KANSAS CITY, Mo. (AP) -- The state of Missouri is waiving some requirements for receiving unemployment benefits as it tries to respond to a more than 900% increase in claims during the coronavirus pandemic, state officials said.
At the same time, Missouri health officials said Thursday the state experienced another significant jump in confirmed coronavirus cases, with 502, up from 356 on Wednesday. Eight people have died from the virus.
Federal unemployment data released Thursday showed 40,508 Missourians filed initial unemployment claims for the week ending March 21, compared to 4,016 the previous week. That came as a record number of people across the U.S. applied for unemployment benefits last week because of layoffs caused by the pandemic.
Anna Hui, director of the Department of Labor and Industrial Relations, said Wednesday that the filings last week equaled about 30% of the state's total for all of last year.
Missouri will temporarily waive its one-week waiting period and a requirement that people seeking unemployment benefits make at least three attempts to find work each week, the state said.
A union representing health care workers in Missouri asked Gov. Mike Parson on Thursday to take steps to ensure the safety of hospital, home care and nursing home workers. In a letter to the governor, SEIU Healthcare said Parson should enact such policies as employer paid health care, 15 days of paid sick leave, hazard pay and ensuring adequate personal safety equipment for health care workers.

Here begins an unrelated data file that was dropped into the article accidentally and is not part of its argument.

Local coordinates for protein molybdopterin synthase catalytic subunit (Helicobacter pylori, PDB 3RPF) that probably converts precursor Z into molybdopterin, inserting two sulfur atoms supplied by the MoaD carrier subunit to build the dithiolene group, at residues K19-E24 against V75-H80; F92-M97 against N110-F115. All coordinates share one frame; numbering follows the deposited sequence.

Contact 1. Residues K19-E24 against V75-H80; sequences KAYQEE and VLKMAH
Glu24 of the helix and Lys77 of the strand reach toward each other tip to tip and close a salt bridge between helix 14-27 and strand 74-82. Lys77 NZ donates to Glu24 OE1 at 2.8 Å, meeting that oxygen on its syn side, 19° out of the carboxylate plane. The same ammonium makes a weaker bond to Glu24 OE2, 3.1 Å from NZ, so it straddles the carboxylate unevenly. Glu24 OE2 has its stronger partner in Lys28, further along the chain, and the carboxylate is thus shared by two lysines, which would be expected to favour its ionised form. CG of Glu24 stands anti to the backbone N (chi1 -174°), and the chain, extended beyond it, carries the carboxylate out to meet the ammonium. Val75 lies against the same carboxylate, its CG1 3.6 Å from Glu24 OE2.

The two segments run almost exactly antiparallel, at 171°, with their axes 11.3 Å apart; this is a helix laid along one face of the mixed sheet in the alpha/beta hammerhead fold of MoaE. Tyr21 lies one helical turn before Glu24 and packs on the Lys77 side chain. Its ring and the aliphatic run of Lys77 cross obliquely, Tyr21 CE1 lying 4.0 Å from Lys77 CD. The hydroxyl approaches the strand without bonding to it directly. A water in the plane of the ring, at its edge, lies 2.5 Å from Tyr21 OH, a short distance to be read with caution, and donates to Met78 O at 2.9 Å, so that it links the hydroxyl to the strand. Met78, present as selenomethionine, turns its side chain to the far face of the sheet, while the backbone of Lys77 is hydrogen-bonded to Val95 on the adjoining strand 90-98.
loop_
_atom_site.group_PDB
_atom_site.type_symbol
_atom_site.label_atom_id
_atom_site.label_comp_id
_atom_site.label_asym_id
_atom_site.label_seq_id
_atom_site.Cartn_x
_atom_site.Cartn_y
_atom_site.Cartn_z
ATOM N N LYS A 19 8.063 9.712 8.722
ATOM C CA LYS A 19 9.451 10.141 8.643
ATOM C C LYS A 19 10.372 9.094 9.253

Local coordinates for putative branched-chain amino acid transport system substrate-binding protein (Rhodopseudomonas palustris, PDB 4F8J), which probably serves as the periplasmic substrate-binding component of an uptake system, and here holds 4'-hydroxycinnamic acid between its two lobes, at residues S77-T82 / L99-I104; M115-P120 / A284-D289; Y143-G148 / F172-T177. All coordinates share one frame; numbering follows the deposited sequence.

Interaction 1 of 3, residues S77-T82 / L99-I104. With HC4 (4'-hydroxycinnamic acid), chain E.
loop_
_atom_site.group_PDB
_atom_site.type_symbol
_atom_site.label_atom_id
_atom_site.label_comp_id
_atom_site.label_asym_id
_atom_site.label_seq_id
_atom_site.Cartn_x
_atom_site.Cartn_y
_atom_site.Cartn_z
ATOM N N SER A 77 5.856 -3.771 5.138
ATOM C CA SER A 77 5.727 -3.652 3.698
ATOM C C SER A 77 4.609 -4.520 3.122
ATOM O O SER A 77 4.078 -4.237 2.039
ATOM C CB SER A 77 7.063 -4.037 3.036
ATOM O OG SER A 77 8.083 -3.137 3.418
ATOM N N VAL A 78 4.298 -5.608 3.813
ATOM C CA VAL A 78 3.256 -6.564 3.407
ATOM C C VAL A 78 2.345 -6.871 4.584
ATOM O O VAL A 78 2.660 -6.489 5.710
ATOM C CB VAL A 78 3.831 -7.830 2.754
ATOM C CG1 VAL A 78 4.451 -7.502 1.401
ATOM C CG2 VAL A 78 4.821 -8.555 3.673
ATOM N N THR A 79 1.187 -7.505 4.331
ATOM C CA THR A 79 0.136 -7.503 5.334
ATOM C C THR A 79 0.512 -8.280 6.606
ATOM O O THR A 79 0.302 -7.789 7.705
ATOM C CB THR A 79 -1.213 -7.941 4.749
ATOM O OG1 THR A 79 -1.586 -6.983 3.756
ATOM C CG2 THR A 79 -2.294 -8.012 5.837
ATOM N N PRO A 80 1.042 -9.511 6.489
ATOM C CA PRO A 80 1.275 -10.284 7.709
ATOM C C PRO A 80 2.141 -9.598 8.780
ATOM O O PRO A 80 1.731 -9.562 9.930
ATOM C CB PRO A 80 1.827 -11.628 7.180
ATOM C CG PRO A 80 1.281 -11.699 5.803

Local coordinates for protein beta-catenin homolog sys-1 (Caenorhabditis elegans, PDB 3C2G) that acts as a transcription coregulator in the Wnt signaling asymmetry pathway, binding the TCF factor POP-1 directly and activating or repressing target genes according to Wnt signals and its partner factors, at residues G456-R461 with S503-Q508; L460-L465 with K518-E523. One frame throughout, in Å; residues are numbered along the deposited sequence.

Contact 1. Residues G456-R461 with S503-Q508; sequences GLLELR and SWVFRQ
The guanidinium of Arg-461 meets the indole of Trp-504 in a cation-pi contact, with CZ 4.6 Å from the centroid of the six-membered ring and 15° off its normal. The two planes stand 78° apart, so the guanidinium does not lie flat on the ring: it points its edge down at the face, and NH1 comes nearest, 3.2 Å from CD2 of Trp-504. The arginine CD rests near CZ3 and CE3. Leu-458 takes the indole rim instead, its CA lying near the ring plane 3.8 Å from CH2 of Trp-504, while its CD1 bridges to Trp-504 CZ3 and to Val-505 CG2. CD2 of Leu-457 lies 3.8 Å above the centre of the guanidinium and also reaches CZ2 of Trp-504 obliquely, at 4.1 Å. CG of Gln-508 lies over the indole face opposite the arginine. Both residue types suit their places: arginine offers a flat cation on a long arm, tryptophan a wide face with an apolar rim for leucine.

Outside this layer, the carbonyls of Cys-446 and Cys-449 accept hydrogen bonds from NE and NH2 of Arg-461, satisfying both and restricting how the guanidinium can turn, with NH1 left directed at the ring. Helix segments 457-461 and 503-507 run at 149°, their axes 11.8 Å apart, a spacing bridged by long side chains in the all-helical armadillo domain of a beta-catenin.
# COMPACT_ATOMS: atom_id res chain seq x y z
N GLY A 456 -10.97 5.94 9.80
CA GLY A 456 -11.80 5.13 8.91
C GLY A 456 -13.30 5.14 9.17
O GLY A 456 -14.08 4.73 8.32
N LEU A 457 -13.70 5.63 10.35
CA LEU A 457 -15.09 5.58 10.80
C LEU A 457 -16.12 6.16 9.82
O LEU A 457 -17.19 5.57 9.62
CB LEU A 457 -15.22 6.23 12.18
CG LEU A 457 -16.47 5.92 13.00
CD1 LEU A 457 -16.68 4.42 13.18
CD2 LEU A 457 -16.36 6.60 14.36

The union also asked Parson to enact a statewide stay-at-home order, which he has so far refused to do, saying it would severely damage the state's economy.
Parson's office did not immediately return a request for comment.
For most people, the coronavirus causes mild or moderate symptoms, such as fever and cough that clear up in two to three weeks. For some, especially older adults and people with existing health problems, it can cause more severe illness, including pneumonia, or death.
Also Thursday, advocacy groups sent a letter to Missouri Chief Justice George Draper asking the state Supreme Court to direct jails to release prisoners to slow the spread of the virus.
Saint Louis University professor Dr. Fred Rottnek wrote that jails are ill-equipped to sanitize spaces, meet social distancing requirements and otherwise protect the health and safety of prisoners and guards. He described an outbreak in jails and prisons as a “public health nightmare.”
Rottnek recommended considering the release of prisoners with pre-existing health conditions, the elderly, people with compromised immune systems, and others until jail populations drop enough for proper social distancing.
Rottnek is director of Community Medicine at Saint Louis University. Groups including ArchCity Defenders and the Missouri ACLU signed on to the letter
Authorities in St. Louis and St. Louis County were finalizing plans to immediately release more than 140 inmates from city and county jails as part of efforts to limit the spread of the coronavirus, the Post-Dispatch reported.
In Kansas City, tents were set up east of downtown in a multi-agency effort to ensure the homeless continue to receive services during the pandemic.
Amtrak announced Thursday that it would reduce its service between Kansas City and St. Louis to one trip daily rather than two, starting Monday, because of decline in rider numbers.